‘A Series of Unfortunate Events’ May Be Fortunate After All

Fans of the series will find the witty idiosyncrasies of its author perfectly preserved in the eight-part release.

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Fans of the series will find the witty idiosyncrasies of its author perfectly preserved in the eight-part release.

Something Dreadful Has Come to Netflix

Fans of the series will find the witty idiosyncrasies of its author perfectly preserved in the eight-part release.

By Joanne Paquin, Emerson College


All marketing leading up to the Friday the 13th premiere of Netflix’s “A Series of Unfortunate Events” forewarned viewers of the terrible and trying tribulations the Baudelaire orphans would undergo in the eight-episode series.

In the beginning of each episode, viewers are cautioned that “every single episode is nothing but dismay,” and Lemony Snicket, the show’s narrator, even provides viewers with ample opportunities to change the channel.

Despite what the show’s backers and leading characters may recommend, don’t heed their advice. The theme song of “A Series of Unfortunate Events” may cry “look away, look away,” but do the opposite. Pay attention and behold the tremendous television series that is “A Series of Unfortunate Events,” a Netflix creation that combines witty acting, morbid humor and scrutinized detail to bring justice to the book series in a way the 2004 movie adaption never could.

The Dedicated Details

Violet, Klaus and Sunny Baudelaire are the show’s heroes—three orphaned youngsters, wise beyond their years—that find themselves under the guardianship of cruel and vicious actor Count Olaf, a unibrowed, skeletal man that only wants the Baudelaire’s inherited fortune.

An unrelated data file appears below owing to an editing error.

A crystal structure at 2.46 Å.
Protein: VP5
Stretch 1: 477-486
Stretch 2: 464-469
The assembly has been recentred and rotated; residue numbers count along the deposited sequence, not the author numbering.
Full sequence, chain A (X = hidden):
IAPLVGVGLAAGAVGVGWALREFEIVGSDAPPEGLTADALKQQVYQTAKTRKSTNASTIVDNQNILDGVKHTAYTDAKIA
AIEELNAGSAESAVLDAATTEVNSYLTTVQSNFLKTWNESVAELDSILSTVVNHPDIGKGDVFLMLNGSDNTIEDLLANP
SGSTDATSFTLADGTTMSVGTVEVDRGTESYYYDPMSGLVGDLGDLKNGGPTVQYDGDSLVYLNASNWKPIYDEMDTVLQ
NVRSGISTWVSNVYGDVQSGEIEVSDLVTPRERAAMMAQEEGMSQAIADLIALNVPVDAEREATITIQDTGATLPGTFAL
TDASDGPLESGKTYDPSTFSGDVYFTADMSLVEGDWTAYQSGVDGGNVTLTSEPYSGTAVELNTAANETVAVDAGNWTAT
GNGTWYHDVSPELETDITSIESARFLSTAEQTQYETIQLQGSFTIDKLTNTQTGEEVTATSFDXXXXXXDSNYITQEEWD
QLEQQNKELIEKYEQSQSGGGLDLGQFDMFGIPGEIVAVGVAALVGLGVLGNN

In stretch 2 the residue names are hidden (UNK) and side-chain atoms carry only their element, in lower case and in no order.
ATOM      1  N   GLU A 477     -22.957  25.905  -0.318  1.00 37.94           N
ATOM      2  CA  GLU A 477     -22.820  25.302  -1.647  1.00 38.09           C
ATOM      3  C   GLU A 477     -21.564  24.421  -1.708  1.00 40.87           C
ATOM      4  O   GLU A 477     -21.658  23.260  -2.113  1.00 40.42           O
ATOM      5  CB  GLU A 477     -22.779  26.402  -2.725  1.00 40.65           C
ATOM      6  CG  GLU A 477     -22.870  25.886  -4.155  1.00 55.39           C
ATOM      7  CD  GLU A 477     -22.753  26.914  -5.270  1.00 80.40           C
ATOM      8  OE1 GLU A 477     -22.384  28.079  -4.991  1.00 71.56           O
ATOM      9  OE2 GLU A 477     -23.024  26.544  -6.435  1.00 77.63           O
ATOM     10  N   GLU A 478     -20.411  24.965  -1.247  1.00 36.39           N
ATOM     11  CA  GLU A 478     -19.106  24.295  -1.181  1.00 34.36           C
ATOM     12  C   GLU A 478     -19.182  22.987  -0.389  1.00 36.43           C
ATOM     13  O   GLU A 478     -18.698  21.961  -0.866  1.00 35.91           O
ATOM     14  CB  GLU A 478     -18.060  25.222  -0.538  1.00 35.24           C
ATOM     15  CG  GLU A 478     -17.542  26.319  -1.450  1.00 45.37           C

The thirteen-book series details the precarious situations the Baudelaires find themselves in after the death of their parents, and the Netflix series makes a remarkable attempt at staying true to those original stories. The eight-episode series dedicates two episodes to each of the first four novels, allowing for detailed exploration into the books that brings out the witty charm of the original stories that made the series so lovable in the first place.

Longtime fans of the Baudelaire’s story may catch the numerous, subtle allusions the show made toward the original works, including the copious and subdued references to VFD, the secretive organization that plays a prominent role in the novels.

And Lemony Snicket’s lines are almost always direct quotes from the book series, a definite nod to the original work.

However, as all book-to-television series do, “A Series of Unfortunate Events” did take some liberties with the adaption. Lemony Snicket, who was hardly more than a narrator in the novels, becomes a full-fledged character in the show. The VFD is not as elaborately explained in the books as it is in the television series. And Count Olaf, while portrayed as a scheming fool in the Netflix series, certainly felt more cunning and sinister in the novels.

That’s not to say the adaptions made by Netflix were poorly done, and they certainly do not draw away from the main story—that of the Baudelaire children. Rather, they actually help bring the story to life and convey the distinctive voice found in Lemony Snicket’s novels on the big screen.

The Adept Actors

While the story of the Baudelaire children itself is hard to describe as entertaining because of its grim nature, the joy of watching “A Series of Unfortunate Events” stems from the incredible acting of the show’s cast, which is strewn with familiar faces—Joan Cusack, Aasif Mandvi, Alfre Woodard, Rhys Darby, Don Johnson and Catherine O’Hara.